These compounds can be prepared by well-known reactions. The oestrogens can be directly iodinated, using I-125 and chloramine-T, without prior conjugation to another substance. Thus, for example, Na I-125 and chloramine-T are added to the oestrogen in ethanolic solution and the solution mixed. After addition of sodium metabisulphite, the iodinated oestrogen derivative is extracted in organic solvent and purified by chromatography.
Oestriol exists in body fluids as a mixture of the unconjugated form with conjugates of which the most important are oestriol-3-hemisulphate; oestriol-16-glucuronide and oestriol-3-hemisulphate-16-glucuronide. Since it is normally desired to measure the total, rather than the free, oestriol, the only known radio-assay technique involves the following steps
A. ACID HYDROLYSIS OF THE BIOLOGICAL FLUID TO SPLIT OESTRIOL CONJUGATES;
B. EXTRACTION OF TOTAL (FREE) OESTRIOL INTO ORGANIC SOLVENT AND PURIFICATION BY CHROMATOGRAPHY;
C. SATURATION ANALYSIS OF OESTRIOL AFTER REMOVAL OF THE ORGANIC SOLVENT USING A TRITIATED OESTROGEN DERIVATIVE TO COMPETE WITH THE OESTRIOL FOR REACTION WITH THE SPECIFIC REAGENT.
This procedure is subject to two main disadvantages. First tritium is a beta-emitter, and is much more difficult to detect and count than a gamma-emitter such as I-125. Second, organic extraction and chromatography is a tedious and time-consuming operation which cannot be contemplated when more than a few samples are to be assayed. Because of these disadvantages, oestriol is assayed in hospitals, not by a saturation analysis technique at all, but by the Kober Colour test which involves the inconvenience of collecting the patent's urine over a 24-hour period. It is one object of the invention to avoid the disadvantages of these existing tests.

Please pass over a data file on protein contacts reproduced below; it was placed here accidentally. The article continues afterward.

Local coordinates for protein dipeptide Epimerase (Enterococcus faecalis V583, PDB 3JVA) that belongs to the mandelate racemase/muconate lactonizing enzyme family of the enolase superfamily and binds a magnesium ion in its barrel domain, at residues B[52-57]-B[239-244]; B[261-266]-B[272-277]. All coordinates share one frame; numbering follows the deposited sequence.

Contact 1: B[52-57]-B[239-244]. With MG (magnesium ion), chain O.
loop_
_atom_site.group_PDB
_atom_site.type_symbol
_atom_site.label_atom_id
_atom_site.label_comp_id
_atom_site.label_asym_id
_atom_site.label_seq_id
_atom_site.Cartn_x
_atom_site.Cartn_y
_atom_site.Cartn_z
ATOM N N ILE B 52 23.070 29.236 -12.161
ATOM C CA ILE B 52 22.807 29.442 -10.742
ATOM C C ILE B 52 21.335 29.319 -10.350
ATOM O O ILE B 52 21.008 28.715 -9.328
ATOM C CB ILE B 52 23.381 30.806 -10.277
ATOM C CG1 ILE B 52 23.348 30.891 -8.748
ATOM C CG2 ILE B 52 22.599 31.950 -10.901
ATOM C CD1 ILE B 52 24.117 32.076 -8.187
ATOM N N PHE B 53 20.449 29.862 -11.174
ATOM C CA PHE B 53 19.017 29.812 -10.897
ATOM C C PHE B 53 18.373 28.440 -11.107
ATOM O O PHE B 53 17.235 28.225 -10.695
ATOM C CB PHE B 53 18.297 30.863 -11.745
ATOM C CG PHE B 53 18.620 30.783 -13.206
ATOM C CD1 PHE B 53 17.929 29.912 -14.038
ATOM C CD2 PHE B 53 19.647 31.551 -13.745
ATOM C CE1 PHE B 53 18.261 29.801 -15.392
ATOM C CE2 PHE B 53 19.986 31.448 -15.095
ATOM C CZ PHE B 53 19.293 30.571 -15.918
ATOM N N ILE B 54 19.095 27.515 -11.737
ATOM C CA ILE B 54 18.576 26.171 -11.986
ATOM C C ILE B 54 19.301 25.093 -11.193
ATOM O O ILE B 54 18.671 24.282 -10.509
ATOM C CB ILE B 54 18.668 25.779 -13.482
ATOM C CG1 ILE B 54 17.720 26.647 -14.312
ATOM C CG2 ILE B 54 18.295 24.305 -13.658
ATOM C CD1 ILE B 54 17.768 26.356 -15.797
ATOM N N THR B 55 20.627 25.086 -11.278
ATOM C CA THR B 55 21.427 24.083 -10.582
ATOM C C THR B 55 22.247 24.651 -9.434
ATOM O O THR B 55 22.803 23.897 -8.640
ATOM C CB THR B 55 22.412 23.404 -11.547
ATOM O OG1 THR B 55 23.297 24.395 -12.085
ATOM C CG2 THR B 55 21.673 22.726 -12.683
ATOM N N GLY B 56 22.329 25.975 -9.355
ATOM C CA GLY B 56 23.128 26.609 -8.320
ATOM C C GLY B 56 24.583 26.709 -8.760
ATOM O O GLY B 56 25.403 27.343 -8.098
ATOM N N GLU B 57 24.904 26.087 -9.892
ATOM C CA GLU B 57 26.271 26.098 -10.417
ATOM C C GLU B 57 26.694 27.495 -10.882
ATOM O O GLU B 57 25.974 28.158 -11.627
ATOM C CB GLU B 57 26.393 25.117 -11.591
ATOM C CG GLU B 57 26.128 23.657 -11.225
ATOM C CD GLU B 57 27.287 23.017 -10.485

The invention provides a method for the radio-assay of an oestrogen, e.g. oestriol, in a biological fluid, which method comprises causing the oestrogen to compete with a radio-iodine derivative of the oestrogen as hereinbefore defined for reaction with a specific reagent for the oestrogen, e.g. an antibody to the oestrogen, separating unbound oestrogen and iodo-oestrogen from oestrogen and iod-oestrogen bound to the specific reagent, and measuring the radioactive concentration of one or both of the bound and unbound fractions of oestrogen.
It is preferred that conjugated oestrogen, e.g. oestriol in the biological fluid be hydrolysed by means of enzyme rather than acid. Enzyme hydrolysis of oestriol conjugates is known and the two enzymes required, glucuronidase and aryl sulphatase are both commercially available. A great advantage of enzyme hydrolysis over acid hydrolysis is that the hydrolysate can be used for the assay without the need for solvent extraction of the oestrogen.